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Toy Story: How Buzz Lightyear keeps making millions



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Disney says Buzz “is the best selling toy of all time” in its UK stores

When Buzz, Woody and Jessie return to our screens on Friday with the release of Toy Story 4, it’s not just cinemas that will be hoping for queues at their doors.

Retailers also hope the sequel will get their tills ringing too.

Why? Nine years ago, when Toy Story 3 was released, sales of toys, T-shirts and other merchandise in the UK were greater than takings at the box office.

The Buzz figure is already the Disney Store’s best selling toy of all time.

The film – which will be released on 21 June – could provide a boost for the UK toy industry after a 7% fall in annual sales last year.

“The more successful the movies, the more likely (but not always) it will correlate with toy industry sales,” says Rebecca Demming of the British Toy and Hobby Association.

Franchises are an important fuel for toy sales. Data from market research company NPD shows that 23% of toy sales in the UK last year were generated by franchises – and almost half of that was related to films.

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Toy Story 4 is released in the UK on 21 June

“The good thing about toys from licenses is they that they can encourage role play and imagination and children can recreate what they’ve seen in films,” says Ms Demming.

Toy Story is a extra special gift for retailers: a film based on toys and with an added dose of nostalgia. The children in the mid-1990s when the first film was released – 1995 in the US, 1996 in the UK – are now adults and may well have children of their own to take to the latest film.

Paul Dergarabedian, senior media analyst at Comscore, says the new film will “reinvigorate interest and excitement in the merchandise among a whole new generation of fans”.

Amy Pearson, marketing director for Disney Store Europe, says Toy Story appeals to fans of all ages.

“It’s not just for kids. It’s for everybody,” she says, adding that in the UK it “is by far the biggest franchise for us”.

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Even before the film is released, last week a fifth of sales in the 42 UK Disney Stores and online were being generated by Toy Story.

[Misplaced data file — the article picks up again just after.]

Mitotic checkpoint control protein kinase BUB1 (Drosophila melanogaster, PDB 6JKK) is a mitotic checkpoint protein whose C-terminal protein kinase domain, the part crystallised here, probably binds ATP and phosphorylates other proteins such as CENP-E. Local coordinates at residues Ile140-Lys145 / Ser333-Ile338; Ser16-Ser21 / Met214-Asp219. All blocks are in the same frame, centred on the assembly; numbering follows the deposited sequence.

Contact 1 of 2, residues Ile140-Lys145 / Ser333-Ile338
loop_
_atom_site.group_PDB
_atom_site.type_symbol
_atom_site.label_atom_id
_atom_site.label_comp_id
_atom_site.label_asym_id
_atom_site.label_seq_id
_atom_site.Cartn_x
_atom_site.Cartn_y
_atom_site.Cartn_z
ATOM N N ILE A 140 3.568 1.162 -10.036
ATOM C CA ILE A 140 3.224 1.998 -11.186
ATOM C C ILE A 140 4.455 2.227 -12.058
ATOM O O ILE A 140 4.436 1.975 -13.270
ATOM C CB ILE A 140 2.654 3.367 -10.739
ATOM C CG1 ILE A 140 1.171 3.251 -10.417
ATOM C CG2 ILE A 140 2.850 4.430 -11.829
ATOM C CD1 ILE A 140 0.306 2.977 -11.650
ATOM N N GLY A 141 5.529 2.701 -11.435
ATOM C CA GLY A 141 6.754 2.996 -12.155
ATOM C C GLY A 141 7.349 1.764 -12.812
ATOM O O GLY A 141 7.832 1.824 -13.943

‘Woody’s a great leader’

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Andre Taylor was born in 1996 – the year that the first Toy Story film was released in the UK.

Browsing in the Disney Store on London’s Oxford Street, he says he is a “big fan”.

He has fond memories of playing with the toys with his brother when he was younger.

“It’s just been something I hold on to for a very long time. I’ve always identified with Woody and I’ve liked his character development from the first film… They really do put detail into the stories they are making,” he says.

“[Woody’s] a great leader. When times get tough, he never ever gives up,” he says.

A toy collector, he keeps the toys in their boxes and intends to get characters such as Bo Peep and Bullseye after payday.

New toys were added to the range in April, including those based on the new character, Forky – a spork given a makeover who does not want to believe he is now a toy.

But Ms Pearson says that an updated version of the original Buzz Lightyear figure launched almost 25 years ago is still the main attraction. “He’s the best selling toy of all time,” she says.

‘The year of the movie’

Alice Enders, director of research at Enders Analysis, says expectations are high that the latest Toy Story release will do well for Disney – and not just in the UK.

“It’s a family movie… the timing is for the 4th of July [independence day holiday] in the US,” she says.

Analysts had already expected 2019 to be a good year for Disney because of the slate of films being released. The sequel to Frozen is due before Christmas, while Avengers: End Game – based on the Marvel superheros – has already been released.

Rivals have major releases too: Lego Movie 2 and How to Train Your Dragon; the Hidden World have already hit our screens.